It may be further objected against this doctrine, that it takes from man all freedom of will, and renders him a mere machine, incapable of all moral good, even as if he were a tree or a beast.

I have said something to this objection in a former discourse, and endeavoured to show the impropriety of all the debates, with which the church has been harassed, about the freedom or want of freedom in the will of man. The question ought not to be—Whether the will be free? but whether the man be free; and whether the present doctrine does necessarily deny, even to unregenerate men, full freedom in all their moral conduct? Having spoken so particularly to this case before, I need not enlarge upon it now. I shall therefore only propose a few queries to the objector, which will, I think, be sufficient to illustrate the case. And,

1. I inquire, whether an irreligious life does not appear most desirable to an unsanctified person, and whether he can refrain choosing such a life, while it does appear so. If it does not appear most desirable, why does he choose it? If it does appear most desirable, how can ho decline choosing it, until he has another and better view of things? To choose what does not appear most desirable, or not to choose what does appear most desirable, is a contradiction in terms, and implies to will and not to will at the same time, and in the same respect.

2. I inquire, whether freedom consists in acting contrary to our inclinations, or in acting agreeably to them. If freedom consists in acting contrary to our inclinations, then freedom and constraint are the same thing; for no man acts contrary to his inclinations but by constraint. If freedom consists in acting agreeably to our inclinations, then unconverted sinners are in a state of freedom, for they always act in their moral conduct as they incline to act. If they have some transient inclinations to a better conduct, yet the most powerful and prevailing inclinations of their minds are to do as they do.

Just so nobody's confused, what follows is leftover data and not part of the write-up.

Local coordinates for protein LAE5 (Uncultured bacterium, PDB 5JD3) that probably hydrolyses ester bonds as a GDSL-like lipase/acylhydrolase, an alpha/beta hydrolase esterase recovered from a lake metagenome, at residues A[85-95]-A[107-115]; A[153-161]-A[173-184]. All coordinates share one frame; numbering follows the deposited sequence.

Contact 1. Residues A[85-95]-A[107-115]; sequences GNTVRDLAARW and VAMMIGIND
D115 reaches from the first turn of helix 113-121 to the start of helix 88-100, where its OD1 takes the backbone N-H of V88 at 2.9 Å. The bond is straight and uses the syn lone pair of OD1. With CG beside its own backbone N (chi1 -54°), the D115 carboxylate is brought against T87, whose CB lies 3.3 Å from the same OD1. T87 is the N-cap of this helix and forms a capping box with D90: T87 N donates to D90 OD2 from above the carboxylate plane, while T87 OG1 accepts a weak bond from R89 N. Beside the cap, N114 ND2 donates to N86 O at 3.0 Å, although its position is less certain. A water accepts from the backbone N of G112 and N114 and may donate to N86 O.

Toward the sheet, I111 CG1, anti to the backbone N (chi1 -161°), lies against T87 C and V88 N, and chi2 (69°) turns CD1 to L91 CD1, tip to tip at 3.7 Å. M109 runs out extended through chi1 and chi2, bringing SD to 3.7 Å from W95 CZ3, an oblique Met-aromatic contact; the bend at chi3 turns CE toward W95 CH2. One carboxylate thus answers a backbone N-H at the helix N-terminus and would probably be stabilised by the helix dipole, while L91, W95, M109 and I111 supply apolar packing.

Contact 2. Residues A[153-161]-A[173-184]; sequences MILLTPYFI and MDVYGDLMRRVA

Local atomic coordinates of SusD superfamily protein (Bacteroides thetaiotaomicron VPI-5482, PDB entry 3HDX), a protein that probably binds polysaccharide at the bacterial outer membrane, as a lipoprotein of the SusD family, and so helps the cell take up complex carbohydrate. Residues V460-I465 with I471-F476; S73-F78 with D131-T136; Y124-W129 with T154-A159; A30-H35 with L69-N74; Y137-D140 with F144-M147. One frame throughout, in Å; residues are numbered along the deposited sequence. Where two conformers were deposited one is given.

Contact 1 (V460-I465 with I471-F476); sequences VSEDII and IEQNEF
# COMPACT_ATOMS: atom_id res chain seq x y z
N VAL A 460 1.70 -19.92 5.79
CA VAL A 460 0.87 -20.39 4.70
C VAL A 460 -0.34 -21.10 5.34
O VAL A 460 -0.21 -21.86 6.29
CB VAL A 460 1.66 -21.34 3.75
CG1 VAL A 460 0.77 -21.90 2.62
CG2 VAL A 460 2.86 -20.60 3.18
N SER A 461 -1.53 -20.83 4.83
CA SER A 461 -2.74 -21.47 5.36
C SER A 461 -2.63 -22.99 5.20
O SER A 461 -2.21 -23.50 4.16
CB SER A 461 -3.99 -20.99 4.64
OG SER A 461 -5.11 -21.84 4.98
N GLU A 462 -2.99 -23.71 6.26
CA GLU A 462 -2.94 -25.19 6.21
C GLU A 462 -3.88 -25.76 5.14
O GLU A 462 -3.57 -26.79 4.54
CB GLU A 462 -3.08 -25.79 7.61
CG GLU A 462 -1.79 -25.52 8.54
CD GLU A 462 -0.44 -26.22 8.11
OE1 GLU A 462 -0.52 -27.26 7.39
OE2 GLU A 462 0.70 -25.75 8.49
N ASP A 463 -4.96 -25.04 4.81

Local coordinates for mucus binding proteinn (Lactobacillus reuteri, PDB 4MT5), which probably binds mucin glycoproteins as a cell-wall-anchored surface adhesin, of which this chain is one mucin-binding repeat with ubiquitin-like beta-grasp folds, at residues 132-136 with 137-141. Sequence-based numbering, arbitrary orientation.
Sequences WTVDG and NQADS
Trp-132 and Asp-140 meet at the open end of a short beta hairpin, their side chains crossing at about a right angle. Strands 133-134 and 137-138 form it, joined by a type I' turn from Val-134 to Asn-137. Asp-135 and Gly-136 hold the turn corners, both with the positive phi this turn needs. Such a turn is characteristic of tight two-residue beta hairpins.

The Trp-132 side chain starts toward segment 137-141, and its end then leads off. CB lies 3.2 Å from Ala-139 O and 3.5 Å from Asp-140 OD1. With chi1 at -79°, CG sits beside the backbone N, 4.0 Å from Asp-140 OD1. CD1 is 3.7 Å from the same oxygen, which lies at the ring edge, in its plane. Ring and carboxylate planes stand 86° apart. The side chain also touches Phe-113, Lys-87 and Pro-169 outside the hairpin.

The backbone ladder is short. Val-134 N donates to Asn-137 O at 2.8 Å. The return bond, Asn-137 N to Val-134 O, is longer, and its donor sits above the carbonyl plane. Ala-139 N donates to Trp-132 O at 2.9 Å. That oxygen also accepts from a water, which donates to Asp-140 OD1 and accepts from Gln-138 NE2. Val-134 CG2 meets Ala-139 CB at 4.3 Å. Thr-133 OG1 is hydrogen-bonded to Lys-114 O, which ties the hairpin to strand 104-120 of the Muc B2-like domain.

3. I inquire, whether it is possible that an unconverted sinner, while such, can comply with the terms of salvation, and yet remain in a state of freedom. Every unconverted sinner is an unbeliever; or in other words, he is unwilling to accept of the Lord Jesus Christ upon gospel terms. To be willing to accept of the Lord Jesus Christ upon his own terms, is a true saving faith: and can be affirmed of none but those who are savingly converted to God. If therefore an unsanctified person does comply with the terms of salvation, he does it against his will: and where then is his freedom? To act freely and unwillingly, at the same time and in the same respect, is the most glaring contradiction; as was hinted before.